Eikhoff: The way we approach it, it lives side by side with the design process. It’s not just doing a render at the end of the process. We’re actually going back and forth. We’re in the design process with the architects. We’ll get Revit files, but we’re iterating and refining constantly throughout the process. They’re able to do more with it from the brand standpoint. The architects are able to get their own visualizations faster.
You’d assume a lot of things that don’t actually happen at most architecture firms. Most of them are still outsourcing post-design renders. They do their own design process, speaking their own language, that they then try to translate to clients. When you get that visualization earlier, it changes a lot of things. So that process is ongoing.
Question: So it’s just you and the architects working, without a subcontractor producing the renders?
Eikhoff: That’s right.
Question: What would you say the iteration time between you and the architect is like?
Eikhoff: It’s kind of a living back-and-forth. The files are in constant communication. As they’re designing something, going into an executive review or a design review, it’s just built into the timeline that we’ll get that as soon as they have it ready. Then we’ll apply the changes to it.
Karwata: Sometimes it’s as little as two hours. Sometimes just changing the color of a wall makes all the difference and solves someone’s problem.
Question: Do you integrate any tracking data from the people wearing the device to acquire feedback?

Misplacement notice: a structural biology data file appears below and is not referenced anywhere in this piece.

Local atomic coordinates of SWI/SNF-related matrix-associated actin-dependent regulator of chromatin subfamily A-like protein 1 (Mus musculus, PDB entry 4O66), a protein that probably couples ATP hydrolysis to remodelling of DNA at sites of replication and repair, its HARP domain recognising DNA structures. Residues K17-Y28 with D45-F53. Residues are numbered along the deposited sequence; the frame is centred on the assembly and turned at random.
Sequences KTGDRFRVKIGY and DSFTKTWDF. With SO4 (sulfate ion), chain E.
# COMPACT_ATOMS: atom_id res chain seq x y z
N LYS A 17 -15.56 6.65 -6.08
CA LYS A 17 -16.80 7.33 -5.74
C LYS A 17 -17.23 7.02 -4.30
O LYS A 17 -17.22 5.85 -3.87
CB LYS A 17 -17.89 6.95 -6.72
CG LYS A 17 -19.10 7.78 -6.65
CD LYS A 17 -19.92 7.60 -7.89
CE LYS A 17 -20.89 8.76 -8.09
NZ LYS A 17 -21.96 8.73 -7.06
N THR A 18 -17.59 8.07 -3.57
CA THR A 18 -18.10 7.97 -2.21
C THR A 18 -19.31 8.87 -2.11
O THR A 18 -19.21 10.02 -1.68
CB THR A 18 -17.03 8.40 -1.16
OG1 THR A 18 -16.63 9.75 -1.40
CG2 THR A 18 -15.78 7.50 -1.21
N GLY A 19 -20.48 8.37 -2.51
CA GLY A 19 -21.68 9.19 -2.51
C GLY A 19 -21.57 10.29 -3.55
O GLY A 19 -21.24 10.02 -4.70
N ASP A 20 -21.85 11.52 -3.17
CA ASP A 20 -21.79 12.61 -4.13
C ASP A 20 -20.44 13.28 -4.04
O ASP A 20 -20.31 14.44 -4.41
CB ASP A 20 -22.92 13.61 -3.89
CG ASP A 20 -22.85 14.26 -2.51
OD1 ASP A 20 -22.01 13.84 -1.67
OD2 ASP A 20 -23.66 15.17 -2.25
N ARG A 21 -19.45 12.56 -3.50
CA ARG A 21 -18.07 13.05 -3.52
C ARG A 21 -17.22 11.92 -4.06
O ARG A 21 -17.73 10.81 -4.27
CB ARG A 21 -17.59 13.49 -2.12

Eikhoff: We don’t currently. We have the capability. The way we’ve been doing it right now, everyone’s in the same space and you can see what they’re looking at, so it’s more discussion-based as opposed to analytics-based. However, I think as this evolves, that will definitely become more and more important.
Karwata: I can see that application happening a lot with guest research. One thing we also do with new brands is to validate our assumptions with our guests. Things like eye tracking, particularly for signage and any messaging we want to put in, I can see us using that more and more.
Question: You were saying you had multiple forms of consumption. People use a headset or an iPad or other form factors. What do you see as far as the evolution of conversion between the form factors?
Eikhoff: We’re very much in a form meets function approach. We want to align the right technology to the right solution. There are weird resistances from some people to putting on a headset. Executives are inherently still resistant. There’s a power play aspect. “I don’t want to not be able to see what people are doing around me.” There are some soft resistances we still have to work around.